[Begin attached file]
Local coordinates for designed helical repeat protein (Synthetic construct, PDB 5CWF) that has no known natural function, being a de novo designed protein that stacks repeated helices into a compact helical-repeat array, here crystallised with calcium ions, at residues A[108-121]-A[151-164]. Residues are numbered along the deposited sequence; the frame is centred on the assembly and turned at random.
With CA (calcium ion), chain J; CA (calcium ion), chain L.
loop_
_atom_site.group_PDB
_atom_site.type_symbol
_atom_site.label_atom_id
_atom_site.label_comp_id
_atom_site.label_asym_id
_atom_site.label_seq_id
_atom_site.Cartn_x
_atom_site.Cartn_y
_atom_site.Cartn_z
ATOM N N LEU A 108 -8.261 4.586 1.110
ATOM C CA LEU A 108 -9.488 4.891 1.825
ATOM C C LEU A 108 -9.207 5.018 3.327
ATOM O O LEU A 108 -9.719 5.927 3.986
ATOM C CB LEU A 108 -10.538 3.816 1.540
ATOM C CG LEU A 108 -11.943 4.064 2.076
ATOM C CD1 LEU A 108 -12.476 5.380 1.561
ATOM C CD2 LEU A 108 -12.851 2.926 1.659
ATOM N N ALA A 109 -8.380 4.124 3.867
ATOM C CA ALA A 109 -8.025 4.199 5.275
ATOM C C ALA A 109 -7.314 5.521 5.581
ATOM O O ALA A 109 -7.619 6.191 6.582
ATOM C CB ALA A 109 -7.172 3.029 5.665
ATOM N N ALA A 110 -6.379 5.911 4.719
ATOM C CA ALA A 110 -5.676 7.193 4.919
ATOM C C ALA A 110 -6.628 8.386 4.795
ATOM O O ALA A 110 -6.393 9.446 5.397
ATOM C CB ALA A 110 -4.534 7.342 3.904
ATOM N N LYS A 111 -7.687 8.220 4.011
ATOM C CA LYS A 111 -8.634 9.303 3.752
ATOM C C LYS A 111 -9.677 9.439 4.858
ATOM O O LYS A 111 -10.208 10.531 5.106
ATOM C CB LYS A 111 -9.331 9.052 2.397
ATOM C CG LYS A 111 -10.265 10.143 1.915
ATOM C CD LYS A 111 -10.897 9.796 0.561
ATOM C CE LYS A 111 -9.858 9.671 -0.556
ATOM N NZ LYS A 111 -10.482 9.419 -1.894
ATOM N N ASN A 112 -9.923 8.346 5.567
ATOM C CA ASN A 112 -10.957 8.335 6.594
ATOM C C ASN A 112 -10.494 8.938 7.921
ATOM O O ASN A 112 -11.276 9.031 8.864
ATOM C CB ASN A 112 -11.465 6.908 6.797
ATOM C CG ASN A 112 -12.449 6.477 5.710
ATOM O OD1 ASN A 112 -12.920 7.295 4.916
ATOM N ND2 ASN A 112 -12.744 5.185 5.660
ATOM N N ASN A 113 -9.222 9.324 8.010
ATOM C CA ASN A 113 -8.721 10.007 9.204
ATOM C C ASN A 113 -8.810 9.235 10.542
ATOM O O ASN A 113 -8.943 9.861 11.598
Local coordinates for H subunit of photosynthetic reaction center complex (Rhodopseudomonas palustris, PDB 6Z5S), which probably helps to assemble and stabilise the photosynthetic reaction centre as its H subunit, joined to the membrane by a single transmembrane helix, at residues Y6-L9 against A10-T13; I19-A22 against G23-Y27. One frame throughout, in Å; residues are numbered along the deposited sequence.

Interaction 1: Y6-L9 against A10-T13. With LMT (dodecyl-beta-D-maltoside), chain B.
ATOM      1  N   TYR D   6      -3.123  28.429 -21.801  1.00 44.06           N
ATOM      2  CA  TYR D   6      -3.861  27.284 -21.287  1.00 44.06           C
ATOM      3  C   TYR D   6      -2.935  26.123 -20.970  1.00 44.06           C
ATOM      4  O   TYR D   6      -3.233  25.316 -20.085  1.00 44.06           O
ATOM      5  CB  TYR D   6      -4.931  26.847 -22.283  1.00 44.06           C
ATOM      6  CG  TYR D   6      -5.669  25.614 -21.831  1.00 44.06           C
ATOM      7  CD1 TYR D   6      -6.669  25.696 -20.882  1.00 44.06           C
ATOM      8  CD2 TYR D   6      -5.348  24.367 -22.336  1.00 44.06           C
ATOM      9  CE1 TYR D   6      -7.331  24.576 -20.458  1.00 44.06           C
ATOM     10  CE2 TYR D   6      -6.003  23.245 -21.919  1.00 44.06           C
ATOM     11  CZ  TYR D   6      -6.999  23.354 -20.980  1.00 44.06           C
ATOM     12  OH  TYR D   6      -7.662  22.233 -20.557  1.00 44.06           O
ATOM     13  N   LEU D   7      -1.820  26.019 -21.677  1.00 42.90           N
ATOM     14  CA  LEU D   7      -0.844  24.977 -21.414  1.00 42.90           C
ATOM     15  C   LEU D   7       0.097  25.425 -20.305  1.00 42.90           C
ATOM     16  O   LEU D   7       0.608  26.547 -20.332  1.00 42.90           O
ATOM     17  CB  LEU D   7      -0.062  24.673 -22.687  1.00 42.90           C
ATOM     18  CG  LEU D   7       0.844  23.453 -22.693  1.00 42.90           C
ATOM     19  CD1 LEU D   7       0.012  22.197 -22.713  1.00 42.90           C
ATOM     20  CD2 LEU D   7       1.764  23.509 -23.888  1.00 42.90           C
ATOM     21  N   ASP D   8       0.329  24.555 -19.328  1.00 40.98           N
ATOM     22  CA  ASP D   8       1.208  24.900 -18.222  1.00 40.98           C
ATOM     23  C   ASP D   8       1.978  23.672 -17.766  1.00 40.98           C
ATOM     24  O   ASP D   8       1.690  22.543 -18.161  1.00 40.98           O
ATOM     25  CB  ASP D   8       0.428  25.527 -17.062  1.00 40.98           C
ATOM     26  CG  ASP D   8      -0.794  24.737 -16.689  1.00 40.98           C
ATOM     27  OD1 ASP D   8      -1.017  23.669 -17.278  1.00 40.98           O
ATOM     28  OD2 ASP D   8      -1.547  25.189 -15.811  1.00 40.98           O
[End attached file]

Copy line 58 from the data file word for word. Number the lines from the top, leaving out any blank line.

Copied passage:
ATOM      5  CB  TYR D   6      -4.931  26.847 -22.283  1.00 44.06           C